Briefly, a preferred embodiment of diaper 20, FIG. 1, is assembled by first assembling pad assembly 60, FIG. 3, and then securing the outwardly facing surfaces of pad assembly 60 to the backsheet 21 with glue beads 40 through 49. Then, as best seen in FIG. 1, side edge portions 61 and 62 of backsheet 21 are U-folded forwardly about the side edges of the pad assembly and secured to the front surface of topsheet 22 by two glue beads 51. The diaper is completed by attaching the factory bond ends of tape-tab fasteners 31 and 32 to the rear corners of the diaper as indicated in FIG. 1.
Preferably, glue beads 40 through 44 and 46 through 49 are adhesive material having high tensile strength and a low elongation to tensile force property relative to the corresponding properties of backsheet 21. Such an adhesive which is suitable is National Starch No. 34-2933, a hot melt adhesive which is available from the National Starch and Chemical Corporation, Plainfield, N.J. Glue bead 45 can be the same adhesive for the purposes of the present invention but preferably is an adhesive material such as Eastobond No. A-3, a hot melt adhesive available from Eastman Chemical Products, Inc., Kingsport, Tenn. in order to concurrently provide the benefits of the invention claimed in U.S. Pat. No. 3,952,745 which has hereinbefore been incorporated herein by reference.
In a diaper 20, FIG. 1, wherein the pad assembly 60 is secured to the backsheet 21 by a plurality of generally parallel glue beads, namely glue beads 40 through 49 as shown in FIGS. 1 and 3, and which glue beads extend transverse virtually the entire width of the diaper, the mother's bond region is the area defined by the plurality of glue beads. Alternatively, the plurality of glue beads is designated an array of glue beads, or a predetermined pattern of glue or adhesive or coating material.
Curve 84, FIG. 6, is a plot of percent elongation versus tensile force per lineal inch applied to a representative sample of a mother's bond region of a disposable diaper 20 where the backsheet is the polyethylene associated with curve 81, FIG. 6; the topsheet is the rayon topsheet material associated with curve 82, FIG. 6; the back tissue sheet is the tissue paper associated with curve 83, FIG. 6; and the structure was bonded together with glue beads 41 through 45 of the hot melt, National Starch Adhesive No. 34-2933 described hereinbefore. It is apparent from curve 84 in view of curves 81 through 83 that the adhesive contributes greatly to the tensile strength of the structure, and its greatly reduced percent elongation versus tensile force property.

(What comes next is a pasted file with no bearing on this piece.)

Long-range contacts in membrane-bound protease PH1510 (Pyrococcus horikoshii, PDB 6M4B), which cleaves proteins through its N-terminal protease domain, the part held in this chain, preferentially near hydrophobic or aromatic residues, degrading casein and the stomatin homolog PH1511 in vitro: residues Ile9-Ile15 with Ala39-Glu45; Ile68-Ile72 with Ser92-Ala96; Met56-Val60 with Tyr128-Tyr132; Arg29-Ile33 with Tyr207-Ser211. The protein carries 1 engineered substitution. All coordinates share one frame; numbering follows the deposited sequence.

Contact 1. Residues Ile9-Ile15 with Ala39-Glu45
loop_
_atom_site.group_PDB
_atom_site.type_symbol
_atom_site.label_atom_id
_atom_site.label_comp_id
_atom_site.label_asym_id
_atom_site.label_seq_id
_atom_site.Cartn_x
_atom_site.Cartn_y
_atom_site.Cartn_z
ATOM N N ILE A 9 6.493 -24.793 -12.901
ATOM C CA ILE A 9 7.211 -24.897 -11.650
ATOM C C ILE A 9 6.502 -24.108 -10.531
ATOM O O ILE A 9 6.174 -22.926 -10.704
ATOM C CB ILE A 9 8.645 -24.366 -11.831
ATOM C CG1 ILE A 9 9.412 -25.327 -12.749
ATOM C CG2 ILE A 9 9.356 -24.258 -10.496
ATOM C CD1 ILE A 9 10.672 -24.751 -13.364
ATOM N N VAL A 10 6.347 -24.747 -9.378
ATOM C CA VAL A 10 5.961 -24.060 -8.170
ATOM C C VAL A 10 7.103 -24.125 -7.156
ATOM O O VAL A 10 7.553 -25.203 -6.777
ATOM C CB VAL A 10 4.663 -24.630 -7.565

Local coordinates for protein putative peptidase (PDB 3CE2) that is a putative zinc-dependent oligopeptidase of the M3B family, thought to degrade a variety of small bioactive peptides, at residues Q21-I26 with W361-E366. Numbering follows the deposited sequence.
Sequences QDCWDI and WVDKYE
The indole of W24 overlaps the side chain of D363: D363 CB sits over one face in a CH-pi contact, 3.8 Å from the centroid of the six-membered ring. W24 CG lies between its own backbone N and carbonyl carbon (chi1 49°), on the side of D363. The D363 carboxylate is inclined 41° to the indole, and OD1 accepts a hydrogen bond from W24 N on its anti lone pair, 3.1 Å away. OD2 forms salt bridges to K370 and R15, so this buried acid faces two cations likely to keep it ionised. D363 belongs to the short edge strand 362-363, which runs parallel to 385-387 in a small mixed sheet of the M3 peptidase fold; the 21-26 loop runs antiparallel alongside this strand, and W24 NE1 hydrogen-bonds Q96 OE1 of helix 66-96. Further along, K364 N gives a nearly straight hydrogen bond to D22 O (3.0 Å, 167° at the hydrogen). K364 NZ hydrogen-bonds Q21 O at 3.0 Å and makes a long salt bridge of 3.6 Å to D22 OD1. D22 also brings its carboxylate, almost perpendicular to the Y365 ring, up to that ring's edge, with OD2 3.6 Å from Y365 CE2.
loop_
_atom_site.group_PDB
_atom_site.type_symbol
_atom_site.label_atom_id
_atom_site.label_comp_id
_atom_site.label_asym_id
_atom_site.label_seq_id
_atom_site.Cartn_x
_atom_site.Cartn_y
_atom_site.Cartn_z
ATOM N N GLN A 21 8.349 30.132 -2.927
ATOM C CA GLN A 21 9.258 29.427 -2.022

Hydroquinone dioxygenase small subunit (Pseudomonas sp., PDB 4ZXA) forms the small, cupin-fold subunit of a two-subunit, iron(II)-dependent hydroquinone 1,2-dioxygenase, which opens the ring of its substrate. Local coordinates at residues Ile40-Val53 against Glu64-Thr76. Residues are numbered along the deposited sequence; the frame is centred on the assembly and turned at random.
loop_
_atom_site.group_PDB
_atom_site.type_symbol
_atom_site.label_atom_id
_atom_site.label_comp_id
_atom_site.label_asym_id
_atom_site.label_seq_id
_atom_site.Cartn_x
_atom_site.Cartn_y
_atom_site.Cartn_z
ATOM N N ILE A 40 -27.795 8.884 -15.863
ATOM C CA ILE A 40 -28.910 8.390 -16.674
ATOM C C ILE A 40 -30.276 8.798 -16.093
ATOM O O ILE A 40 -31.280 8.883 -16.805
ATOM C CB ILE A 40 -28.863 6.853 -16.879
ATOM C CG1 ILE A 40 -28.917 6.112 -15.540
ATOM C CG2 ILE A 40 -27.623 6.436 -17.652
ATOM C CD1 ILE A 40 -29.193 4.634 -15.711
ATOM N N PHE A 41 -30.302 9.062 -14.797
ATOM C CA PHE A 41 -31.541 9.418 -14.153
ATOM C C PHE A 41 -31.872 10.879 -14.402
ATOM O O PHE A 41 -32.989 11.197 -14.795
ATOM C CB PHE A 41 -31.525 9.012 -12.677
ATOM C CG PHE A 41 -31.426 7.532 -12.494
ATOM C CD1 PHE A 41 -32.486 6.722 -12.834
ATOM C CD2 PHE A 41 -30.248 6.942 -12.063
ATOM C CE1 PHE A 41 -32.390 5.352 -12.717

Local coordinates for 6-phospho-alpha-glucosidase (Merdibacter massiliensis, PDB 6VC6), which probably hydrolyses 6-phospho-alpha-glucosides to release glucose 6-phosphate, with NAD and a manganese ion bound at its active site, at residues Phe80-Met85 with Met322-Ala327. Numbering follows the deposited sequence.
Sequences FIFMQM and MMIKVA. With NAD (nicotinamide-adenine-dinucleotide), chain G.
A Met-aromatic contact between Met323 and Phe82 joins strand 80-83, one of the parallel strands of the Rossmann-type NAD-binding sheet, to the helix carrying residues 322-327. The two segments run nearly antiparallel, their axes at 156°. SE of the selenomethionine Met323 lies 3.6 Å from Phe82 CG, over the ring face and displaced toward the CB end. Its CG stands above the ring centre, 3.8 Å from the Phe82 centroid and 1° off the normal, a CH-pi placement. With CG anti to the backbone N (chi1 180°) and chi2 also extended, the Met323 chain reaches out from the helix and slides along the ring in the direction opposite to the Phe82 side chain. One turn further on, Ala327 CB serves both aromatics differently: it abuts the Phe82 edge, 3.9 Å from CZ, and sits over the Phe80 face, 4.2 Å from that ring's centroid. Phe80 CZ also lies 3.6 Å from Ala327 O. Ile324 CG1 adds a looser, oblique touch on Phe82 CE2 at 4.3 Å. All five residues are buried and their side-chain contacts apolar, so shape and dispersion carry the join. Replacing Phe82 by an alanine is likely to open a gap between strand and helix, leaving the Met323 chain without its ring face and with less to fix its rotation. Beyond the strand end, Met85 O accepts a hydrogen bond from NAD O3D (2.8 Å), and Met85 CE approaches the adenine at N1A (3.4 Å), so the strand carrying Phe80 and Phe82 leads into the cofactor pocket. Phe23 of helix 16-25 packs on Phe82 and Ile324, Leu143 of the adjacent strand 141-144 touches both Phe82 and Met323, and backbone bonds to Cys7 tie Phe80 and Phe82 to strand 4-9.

Diaper 20 is preferably applied to the torso of a user by placing the lower back torso portion of the user on the tab end of the diaper, and then U-folding the remainder of the diaper forwardly and upwardly so that it covers the crotch and abdominal regions of the user. The peelable-adhesive-coated tape-tab free ends are then fastened to the mother's bond region of the diaper which is then disposed across the abdominal region of the user. When thus applied the tape-tab fasteners apply tensile forces to both the rear portion of the diaper and to the mother's bond region of the diaper. The tensile forces applied to the mother's bond region are generally substantially parallel to the glue beads although it is not intended to thereby limit the present invention.
While the preferred embodiment disposable diaper 20 is described as having glue beads 40 through 49, FIGS. 1 and 3, it is not intended to thereby limit the invention to an array of ten glue beads. Rather, a plurality of such glue beads or other patterns of adhesive material or coating material are suitable for reinforcing the backsheet of disposable diapers embodying the present invention. While continuous coatings are not precluded from the present invention, preferred patterns of coatings and/or adhesives have composite areas of five (5) percent or greater of the mother's bond region; more preferably they have composite areas of from about five (5) percent to about twenty-five (25) percent; and, most preferably have composite areas of from about ten (10) to about fifteen (15) percent of the mother's bond region. That is, suitable backsheet material described hereinbefore can be sufficiently reinforced by coating substantially less than the full mother's bond region with suitable coating materials having the properties described hereinbefore whereby the usage of such coating materials can be conserved.